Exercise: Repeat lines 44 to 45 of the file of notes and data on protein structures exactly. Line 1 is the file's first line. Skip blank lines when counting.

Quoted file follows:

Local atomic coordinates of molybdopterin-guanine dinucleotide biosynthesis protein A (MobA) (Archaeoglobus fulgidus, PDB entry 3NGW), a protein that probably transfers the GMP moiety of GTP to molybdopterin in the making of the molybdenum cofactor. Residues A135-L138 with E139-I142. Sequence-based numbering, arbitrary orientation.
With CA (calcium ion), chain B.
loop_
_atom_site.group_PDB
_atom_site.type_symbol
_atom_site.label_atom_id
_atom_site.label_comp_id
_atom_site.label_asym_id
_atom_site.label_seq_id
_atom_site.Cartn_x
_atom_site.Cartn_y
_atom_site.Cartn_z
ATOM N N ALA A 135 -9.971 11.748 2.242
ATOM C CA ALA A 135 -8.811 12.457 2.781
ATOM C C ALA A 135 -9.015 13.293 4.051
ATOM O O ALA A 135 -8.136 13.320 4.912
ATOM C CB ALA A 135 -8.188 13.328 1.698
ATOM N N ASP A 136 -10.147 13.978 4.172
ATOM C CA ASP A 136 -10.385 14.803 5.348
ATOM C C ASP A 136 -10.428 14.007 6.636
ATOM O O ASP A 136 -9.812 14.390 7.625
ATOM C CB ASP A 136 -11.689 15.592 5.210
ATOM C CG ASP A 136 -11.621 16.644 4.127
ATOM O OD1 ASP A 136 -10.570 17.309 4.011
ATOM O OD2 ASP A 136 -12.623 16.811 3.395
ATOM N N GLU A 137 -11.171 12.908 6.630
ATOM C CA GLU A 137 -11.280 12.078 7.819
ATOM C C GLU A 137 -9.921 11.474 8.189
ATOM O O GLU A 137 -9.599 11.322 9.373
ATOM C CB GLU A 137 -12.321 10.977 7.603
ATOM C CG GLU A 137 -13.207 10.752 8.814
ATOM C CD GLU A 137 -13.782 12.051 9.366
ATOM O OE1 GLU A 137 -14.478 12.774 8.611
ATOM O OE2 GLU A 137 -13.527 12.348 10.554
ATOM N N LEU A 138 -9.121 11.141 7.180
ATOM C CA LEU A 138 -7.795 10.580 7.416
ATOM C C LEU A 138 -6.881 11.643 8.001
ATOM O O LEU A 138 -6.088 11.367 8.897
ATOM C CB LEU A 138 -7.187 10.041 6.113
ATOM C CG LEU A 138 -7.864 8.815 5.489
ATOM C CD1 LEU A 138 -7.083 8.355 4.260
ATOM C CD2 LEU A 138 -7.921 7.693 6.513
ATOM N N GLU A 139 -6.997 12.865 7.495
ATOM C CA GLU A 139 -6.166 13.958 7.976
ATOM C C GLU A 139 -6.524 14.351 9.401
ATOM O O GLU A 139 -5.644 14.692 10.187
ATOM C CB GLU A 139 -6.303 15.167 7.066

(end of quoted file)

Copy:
ATOM C CA GLU A 139 -6.166 13.958 7.976
ATOM C C GLU A 139 -6.524 14.351 9.401